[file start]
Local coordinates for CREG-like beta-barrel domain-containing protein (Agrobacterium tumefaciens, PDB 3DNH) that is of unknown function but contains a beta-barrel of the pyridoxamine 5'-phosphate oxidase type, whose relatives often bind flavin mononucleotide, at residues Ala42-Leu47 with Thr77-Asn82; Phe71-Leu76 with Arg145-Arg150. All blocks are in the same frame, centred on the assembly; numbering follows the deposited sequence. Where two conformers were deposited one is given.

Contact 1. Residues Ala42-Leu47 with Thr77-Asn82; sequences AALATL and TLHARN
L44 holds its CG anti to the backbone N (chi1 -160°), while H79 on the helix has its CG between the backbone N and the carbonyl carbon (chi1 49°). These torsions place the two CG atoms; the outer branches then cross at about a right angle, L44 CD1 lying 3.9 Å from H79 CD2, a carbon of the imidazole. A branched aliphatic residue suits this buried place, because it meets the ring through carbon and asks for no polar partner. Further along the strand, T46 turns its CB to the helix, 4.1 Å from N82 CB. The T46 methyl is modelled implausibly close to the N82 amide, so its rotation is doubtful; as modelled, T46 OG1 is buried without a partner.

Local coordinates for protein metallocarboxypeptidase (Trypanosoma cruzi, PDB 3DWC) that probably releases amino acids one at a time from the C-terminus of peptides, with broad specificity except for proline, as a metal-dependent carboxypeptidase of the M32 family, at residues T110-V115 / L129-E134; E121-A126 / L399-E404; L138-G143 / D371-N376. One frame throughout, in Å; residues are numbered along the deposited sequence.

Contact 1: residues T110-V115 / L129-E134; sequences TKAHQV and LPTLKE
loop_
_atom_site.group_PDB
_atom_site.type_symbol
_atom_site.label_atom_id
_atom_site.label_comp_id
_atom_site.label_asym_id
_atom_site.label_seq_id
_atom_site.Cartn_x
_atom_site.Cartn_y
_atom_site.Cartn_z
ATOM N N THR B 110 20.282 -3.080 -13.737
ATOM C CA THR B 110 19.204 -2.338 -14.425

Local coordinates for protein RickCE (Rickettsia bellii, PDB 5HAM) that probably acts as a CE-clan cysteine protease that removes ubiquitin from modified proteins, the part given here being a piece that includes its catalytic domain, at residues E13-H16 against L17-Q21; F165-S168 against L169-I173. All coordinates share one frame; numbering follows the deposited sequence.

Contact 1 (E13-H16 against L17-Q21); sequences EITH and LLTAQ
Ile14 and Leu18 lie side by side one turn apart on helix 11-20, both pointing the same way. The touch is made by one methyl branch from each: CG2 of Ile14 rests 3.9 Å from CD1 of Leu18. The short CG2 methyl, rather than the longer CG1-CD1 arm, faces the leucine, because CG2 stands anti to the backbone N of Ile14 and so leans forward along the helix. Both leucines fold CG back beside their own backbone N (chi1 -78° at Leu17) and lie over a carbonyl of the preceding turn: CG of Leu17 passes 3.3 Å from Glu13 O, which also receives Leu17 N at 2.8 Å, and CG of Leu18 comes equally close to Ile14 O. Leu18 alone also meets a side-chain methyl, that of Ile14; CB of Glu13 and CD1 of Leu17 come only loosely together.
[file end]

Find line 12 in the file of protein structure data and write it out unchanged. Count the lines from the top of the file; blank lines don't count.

_atom_site.label_seq_id